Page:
Lawmakers move toward agreement on funding for nearly bankrupt VA program


By NIKKI WENTLING | STARS AND STRIPES Published: July 26, 2017

WASHINGTON — The Department of Veterans Affairs announced Wednesday that House and Senate lawmakers came to a compromise to keep the Veterans Choice Program funded, while authorizing leases for new VA clinics and research locations, though a House staffer said there was no firm agreement.

The legislation announced by the VA would include $2.1 billion for the Choice program, which allows veterans to receive health care from private medical facilities, according to a VA statement. It would also invest in 28 leases for VA facilities, some of which have been held up by Congress for two years.

The bill will also include provisions making it easier for the VA to hire medical personnel, according to the statement. The latest VA data shows 45,360 vacancies in the VA health care system.

“I urge the House of Representatives to act swiftly, so this legislation can be considered in the Senate before the August recess begins,” VA Secretary David Shulkin said in the statement.

Tiffany Haverly, spokesman for Rep. Phil Roe, R-Tenn., chairman of the House Committee on Veterans’ Affairs said later Wednesday a firm agreement hadn’t been reached “but negotiations are ongoing.”

The move comes two days after the House rejected a bill to provide $2 billion to the Choice program by taking money from other programs. Eight veterans groups strongly opposed that bill, arguing it prioritized private-sector health care while neglecting VA services. They saw it as a dangerous precedent for the VA to transition completely to private care.

Lawmakers voted along party lines, 219 in favor of the bill and 186 against S. 114. Only two Democrats voted for the bill, which required a two-thirds majority to pass.

The Choice program is set to run out of money by mid-August, and House lawmakers have only two days left to approve a solution before leaving for their August recess.

If Congress doesn’t step in, the lack of funding could cause lapses in medical care for thousands of veterans. The VA would be forced to lay off workers with Health Net and TriWest, which contract with the VA to help administer the Choice program.

Rep. Tim Walz, D-Minn., who led opposition to the bill on the House floor Monday, vowed to work with both chambers to come up with a new plan to pass this week.

Last week, Walz and Rep. Phil Roe, R-Tenn., chairman of the House Veterans’ Affairs Committee, worked on a proposal to fund the Choice program while investing more money into the VA and establishing a nationwide review of VA infrastructure. Negotiations stalled after they presented the idea to veterans groups and members of their committee. The proposal included funding for VA personnel vacancies and 27 leases for more VA clinics and research locations, which the eight veterans groups said the VA urgently needs.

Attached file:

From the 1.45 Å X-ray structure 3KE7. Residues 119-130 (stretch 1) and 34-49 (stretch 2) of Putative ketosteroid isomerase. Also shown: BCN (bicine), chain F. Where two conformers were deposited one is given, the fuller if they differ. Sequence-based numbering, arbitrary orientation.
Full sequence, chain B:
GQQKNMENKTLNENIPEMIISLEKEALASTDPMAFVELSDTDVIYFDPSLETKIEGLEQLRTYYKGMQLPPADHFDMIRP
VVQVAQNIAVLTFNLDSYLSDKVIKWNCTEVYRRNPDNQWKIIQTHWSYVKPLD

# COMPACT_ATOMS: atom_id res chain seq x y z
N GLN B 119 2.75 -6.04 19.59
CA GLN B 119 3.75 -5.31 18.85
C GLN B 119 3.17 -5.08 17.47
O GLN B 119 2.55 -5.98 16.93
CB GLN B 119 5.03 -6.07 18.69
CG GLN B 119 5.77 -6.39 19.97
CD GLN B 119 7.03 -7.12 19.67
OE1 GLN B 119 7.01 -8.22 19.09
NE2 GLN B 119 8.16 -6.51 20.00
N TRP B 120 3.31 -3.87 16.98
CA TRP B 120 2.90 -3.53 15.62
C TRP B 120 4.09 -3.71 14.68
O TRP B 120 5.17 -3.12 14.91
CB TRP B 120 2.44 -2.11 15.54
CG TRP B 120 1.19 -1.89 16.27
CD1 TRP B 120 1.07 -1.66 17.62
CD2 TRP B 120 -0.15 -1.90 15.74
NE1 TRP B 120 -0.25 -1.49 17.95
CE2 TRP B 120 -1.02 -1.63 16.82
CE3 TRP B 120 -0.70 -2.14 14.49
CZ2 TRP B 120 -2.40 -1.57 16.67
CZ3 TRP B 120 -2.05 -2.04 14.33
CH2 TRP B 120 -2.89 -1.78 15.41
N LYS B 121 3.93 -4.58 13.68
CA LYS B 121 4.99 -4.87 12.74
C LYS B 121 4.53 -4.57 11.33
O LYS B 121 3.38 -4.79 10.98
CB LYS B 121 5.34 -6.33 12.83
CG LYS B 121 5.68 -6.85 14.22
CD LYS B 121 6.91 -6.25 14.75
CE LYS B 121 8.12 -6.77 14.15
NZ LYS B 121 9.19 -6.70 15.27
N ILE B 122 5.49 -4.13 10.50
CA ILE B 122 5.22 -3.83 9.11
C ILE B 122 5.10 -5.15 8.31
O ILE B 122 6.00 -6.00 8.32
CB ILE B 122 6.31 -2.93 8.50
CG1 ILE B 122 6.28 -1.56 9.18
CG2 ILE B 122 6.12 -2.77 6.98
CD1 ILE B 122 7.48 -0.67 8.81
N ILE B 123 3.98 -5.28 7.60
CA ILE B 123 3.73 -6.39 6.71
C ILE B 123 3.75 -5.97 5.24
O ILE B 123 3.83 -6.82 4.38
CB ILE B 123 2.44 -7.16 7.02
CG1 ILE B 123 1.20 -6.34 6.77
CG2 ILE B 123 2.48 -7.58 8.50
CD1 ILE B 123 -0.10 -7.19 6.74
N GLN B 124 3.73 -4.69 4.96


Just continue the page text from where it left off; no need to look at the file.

On Monday, Roe said he wanted to pass only the urgently needed funding for the Choice program and work out details on the other issues later. But Walz said the group was close to a compromise and should wait to pass legislation that had bipartisan support in the House and Senate and that veterans groups could rally behind.

“With tonight’s vote result, there is now a new opening for the House and Senate to work together in a bipartisan, bicameral manner to rapidly reach agreement to continue funding the Choice program uninterrupted in the short term – without forcing veterans themselves to pay for it – while also making long overdue and urgent investments in VA health care capacity for the long term,” the eight veterans groups wrote after Monday’s vote. The joint statement was signed by AMVETS, Disabled American Veterans, Iraq and Afghanistan Veterans of America, Military Officers Association of America, Military Order of the Purple Heart, Veterans of Foreign Wars and Vietnam Veterans of America.

Shulkin first warned of the Choice funding gap in June, when the account held about $821 million. The account dropped by $500 million in one month, from March to April.

Shulkin attributed the faster spending to an increase in the program’s popularity during the last six months. Participation in community care programs was up 26 percent during the same period last year, for a total of 18 million appointments made outside of the VA system, Shulkin wrote in a USA Today editorial Monday.

During a veterans rally in Ohio on Tuesday night, Trump promised to triple the number of veterans who seek care outside of the VA. The rally was part of a weeklong celebration of servicemembers by the White House.

In his editorial and multiple times since he took the position as VA secretary, Shulkin has attempted to ease concerns among veterans organizations about attempts to privatize the department.

“The president and I agree privatization is the wrong path for VA, but we do want to give veterans more choice,” he said Monday at a VFW convention.

Twitter: @nikkiwentling

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